chapter  7
Extreme television: flashing lights and freak shows
Pages 17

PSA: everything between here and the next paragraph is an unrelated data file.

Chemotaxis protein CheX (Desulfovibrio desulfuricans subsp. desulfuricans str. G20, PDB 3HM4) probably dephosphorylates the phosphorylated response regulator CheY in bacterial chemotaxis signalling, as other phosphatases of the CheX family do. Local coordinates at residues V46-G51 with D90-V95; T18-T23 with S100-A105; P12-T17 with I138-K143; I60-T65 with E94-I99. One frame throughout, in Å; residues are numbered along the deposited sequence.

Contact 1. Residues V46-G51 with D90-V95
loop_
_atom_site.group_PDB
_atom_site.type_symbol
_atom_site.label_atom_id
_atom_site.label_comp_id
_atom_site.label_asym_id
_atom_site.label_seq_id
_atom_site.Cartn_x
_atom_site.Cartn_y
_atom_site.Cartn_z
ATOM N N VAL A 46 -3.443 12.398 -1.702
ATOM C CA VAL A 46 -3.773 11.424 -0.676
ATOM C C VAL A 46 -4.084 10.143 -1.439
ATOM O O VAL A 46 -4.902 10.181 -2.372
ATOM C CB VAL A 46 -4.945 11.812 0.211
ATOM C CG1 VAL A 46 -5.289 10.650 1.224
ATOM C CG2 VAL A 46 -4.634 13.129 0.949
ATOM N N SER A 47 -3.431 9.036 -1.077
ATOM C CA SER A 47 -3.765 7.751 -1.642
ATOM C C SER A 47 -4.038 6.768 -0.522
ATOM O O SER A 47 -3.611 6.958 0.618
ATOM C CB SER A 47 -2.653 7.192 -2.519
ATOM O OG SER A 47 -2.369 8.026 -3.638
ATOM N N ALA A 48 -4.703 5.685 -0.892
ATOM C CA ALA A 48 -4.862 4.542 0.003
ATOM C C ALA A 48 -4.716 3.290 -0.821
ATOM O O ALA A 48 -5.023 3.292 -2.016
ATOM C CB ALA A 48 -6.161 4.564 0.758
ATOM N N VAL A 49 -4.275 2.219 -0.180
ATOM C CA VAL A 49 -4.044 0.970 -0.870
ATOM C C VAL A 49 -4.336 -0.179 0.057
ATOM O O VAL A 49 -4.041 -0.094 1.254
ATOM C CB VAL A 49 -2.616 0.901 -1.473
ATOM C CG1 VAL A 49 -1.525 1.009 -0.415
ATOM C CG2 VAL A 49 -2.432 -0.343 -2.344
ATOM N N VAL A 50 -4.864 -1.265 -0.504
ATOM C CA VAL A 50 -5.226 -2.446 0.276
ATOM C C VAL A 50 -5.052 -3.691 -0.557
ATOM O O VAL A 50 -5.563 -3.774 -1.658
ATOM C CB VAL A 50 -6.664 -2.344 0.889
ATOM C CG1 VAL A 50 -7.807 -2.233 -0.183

J ust as health and safety departments have contrived to take the risk out of work andpublic places, so television has had to become increasingly careful not to upset itsaudiences with unexpected scenes or effects. Stroboscopic lighting may cause epileptic attacks, and sexual activity or bad language may offend vocal minorities, so these things are carefully flagged in the programme introductions. Channel 4 even experimented for a while with a little on-screen icon indicating explicit content, but withdrew it in the face of widespread ridicule. In fact, as mentioned in the previous chapter, any producer with challenging content, and keen to have maximum impact, is glad to have what is dismissively referred to as a ‘public health warning’ before their programme. It attracts more viewers than it loses, adding a frisson of dangerous promise that helps a programme stand out in the sea of less distinct competition. The other powerful marketing tool is the programme title. Out have gone the clever titles and subtle doubles entendres of the past, in have come titles which explicitly say ‘what’s in the tin’. By 2007, the single most attractive word to set a prospective audience’s heart racing was apparently ‘extreme’. On Sunday 23 September 2007, the multichannel satellite broadcaster Sky listed 106 programmes on its UK channels that day carrying the word ‘extreme’ in their title, from Extreme Hollywood and Extreme Skinny Celebrities to Ray Mears’ Extreme Survival and Jeremy Clarkson’s Extreme Machines.1